On second thoughts, I would only go that way if you had the nuc at least for 2 weeks already.
It could be you got a nuc where the queen was only just introduced, and sometimes suppliers don’t check what the queenless colony got up to before.
So it really all depends on how long ago you got your nuc.
If you only picked it up now and have a new queen, destroy the cells.


#15

John,

This is Sunday 6/3 n have you done anything yet ?! Several good photos would be helpful in diognostics (especially a couple up into cells). A couple of the scattered pattern. Do you actually see eggs on any of the frames or tiny tiny larva ?

If the Queen has died, poor layer, etc you really don’t want to remove cells with egg or larva … can you find her magesty (or are your eyes :eyes: crappy like mine) …

If the do cap those cells there must be a good reason ! Removing the cells gives you “NO” options if she’s poor or gone except requeening. So be careful. Don’t cut your nose off despite your face, as my mom use to say.

I once cut all my replacement queen cells off n then there were no more eggs thus the girls had nothing to requeen with. Then they as well as were “Up a creek without a paddle” n in a panic where to obtain a replacement queen… Get a few good pix’s posted here … I forget … is this your only hive ( options with more than one hive) … several of the guys have wisely said, “Wait !” Nothing to loss waiting a few days to a week … don’t panic !

Watching n waiting here,
Gerald


#16

Hi Gerald,

Yes I only have the one hive. I’m not comfortable enough yet to do an inspection and use a camera as it’s only my second week with the girls. I have spotted the queen so she is inside the hive. I have someone locally who has carniolan mated queens if needed. I’m starting to think I should maybe just requeen them if they aren’t happy with her?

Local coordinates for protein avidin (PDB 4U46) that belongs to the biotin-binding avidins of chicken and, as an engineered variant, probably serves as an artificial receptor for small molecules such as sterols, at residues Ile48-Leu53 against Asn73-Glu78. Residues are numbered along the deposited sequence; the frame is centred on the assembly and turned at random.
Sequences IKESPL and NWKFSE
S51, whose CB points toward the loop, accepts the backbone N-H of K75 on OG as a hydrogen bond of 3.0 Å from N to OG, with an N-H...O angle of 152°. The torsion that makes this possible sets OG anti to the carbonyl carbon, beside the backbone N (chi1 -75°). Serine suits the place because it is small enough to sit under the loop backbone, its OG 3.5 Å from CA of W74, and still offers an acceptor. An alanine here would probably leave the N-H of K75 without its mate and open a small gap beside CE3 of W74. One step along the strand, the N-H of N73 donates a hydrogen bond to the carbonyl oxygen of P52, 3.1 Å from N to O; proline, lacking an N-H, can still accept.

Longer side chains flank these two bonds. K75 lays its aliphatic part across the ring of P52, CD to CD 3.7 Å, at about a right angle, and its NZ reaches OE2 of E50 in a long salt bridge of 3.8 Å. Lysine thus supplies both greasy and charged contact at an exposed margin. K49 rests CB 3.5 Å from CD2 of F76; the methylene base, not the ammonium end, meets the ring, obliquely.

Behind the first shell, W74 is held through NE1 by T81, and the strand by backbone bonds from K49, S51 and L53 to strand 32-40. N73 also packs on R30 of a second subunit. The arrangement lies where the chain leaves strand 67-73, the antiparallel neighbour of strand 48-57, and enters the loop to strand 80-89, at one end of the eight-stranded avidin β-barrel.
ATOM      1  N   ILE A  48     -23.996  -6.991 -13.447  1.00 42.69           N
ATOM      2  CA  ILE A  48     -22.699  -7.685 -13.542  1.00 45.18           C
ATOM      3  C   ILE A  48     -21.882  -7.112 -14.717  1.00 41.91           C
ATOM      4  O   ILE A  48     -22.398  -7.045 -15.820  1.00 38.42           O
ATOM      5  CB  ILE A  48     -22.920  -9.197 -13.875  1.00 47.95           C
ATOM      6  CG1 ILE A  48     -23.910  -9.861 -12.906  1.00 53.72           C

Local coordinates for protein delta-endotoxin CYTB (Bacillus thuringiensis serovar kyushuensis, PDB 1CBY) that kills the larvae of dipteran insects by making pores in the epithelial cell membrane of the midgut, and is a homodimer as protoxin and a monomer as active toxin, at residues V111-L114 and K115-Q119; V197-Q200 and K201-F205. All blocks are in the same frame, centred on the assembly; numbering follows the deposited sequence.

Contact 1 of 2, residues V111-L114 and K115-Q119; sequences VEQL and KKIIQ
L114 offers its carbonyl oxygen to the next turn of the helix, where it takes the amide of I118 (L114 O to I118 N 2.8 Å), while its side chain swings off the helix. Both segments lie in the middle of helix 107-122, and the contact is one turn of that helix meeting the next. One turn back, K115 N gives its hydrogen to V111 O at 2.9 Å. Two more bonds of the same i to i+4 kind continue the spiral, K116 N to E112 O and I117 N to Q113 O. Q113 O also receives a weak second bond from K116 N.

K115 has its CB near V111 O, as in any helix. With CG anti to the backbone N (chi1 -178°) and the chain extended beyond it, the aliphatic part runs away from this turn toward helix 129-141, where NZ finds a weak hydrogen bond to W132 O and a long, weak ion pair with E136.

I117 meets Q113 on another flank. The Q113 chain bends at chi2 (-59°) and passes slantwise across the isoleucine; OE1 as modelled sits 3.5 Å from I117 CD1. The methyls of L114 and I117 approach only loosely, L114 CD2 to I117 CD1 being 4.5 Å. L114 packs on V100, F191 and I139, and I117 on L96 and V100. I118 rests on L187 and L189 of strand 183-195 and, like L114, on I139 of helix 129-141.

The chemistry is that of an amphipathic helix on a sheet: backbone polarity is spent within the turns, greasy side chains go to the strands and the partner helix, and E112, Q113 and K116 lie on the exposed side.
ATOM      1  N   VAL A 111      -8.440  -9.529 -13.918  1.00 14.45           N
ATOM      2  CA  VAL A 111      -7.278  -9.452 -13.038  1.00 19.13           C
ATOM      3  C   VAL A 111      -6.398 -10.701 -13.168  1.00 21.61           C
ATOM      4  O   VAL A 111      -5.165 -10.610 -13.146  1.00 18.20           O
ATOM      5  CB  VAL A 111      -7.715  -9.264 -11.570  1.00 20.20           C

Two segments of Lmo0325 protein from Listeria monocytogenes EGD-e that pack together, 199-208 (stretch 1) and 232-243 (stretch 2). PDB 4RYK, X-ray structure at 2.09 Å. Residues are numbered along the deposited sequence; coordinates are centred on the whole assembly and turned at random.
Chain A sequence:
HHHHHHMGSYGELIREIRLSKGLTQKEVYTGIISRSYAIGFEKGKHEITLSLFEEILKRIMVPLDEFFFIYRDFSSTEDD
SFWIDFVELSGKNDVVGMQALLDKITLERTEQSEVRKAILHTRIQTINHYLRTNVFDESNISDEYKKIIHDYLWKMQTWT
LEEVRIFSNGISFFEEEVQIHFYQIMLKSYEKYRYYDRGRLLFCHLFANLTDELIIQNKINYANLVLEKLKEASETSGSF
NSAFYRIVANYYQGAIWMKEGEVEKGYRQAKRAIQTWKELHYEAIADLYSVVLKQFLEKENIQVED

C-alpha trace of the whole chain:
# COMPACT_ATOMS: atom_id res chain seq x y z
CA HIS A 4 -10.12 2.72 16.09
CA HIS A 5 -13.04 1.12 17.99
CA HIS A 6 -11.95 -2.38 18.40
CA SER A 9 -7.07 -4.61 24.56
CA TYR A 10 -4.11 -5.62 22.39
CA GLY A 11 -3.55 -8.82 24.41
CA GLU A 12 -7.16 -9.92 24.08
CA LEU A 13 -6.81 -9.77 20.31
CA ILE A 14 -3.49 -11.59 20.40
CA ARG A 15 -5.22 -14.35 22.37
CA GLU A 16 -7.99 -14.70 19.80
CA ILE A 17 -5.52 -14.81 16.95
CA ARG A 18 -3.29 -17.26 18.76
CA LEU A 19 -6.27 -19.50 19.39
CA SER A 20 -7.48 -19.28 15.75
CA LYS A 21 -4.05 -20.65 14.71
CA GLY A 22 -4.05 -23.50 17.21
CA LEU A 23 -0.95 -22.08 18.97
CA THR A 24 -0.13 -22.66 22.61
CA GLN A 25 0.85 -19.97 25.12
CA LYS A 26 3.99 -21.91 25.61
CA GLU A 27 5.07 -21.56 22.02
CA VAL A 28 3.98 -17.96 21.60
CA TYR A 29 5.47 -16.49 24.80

#17

I reckon, considering your back up, leave them bee for now and check for queen evidence in a couple of weeks.
That’s what I would do. But, if you are in a part of the world where an open mated queen could be Africanized, maybe you need to watch out if your queen gets superseded.
You’ll know soon enough if you need to Requeen.


#18

Hastings is in the UK - site of a famous battle when William the Conqueror brought the Norman invasion to England in the year 1066 AD. :blush: If I were @johnjuniorsterling, I would go ahead and let them supersede with the cells that are already in the hive (no Africanization risk). If the new queen makes especially cranky offspring (always a risk with an unknown cross), I would replace her with a mated queen later.


#19

I knew I shouldn’t have chirped in without knowing anything of background. Just thought I wouldn’t just go in and destroy it all.
And if, one needs a good reason.


#20

John,

You’ll be okay ! At first it might seem like walking :walking_woman: a tight rope but it gets easier n more fun. We all end up with challenges n learning situations. That’s just part of the learning curve.

Have availability to Queens is a good feather in your cap :billed_cap:… just relax n taking your time. I use a frame holder to hang frames on for pix taking … that way you dont drop a frame (that can be an unwelcome adventure :grinning:). Been there done that !

Keep us in the loop . You’re learning n that’s a positive direction.

Heres a couple pix’s I just took for frame holder example … look :eyes:… no hands needed for pix’s. :grinning:

Beekeeping at first is like gardening, welding, sailing, etc. you have to learn the ropes n then it gets easier. You’ll get a lot of ideas n advice here ( we have have our ideas) n often what works for me ain’t for you … There are Bee basics n those are same same world :earth_americas: wide. Keep a good mentor on your phone list is wise (locally) n we’re here too. Just don’t panic … enjoy n take it slow n easy ! :+1:

Cheers n good luck,

Gerald near Seattle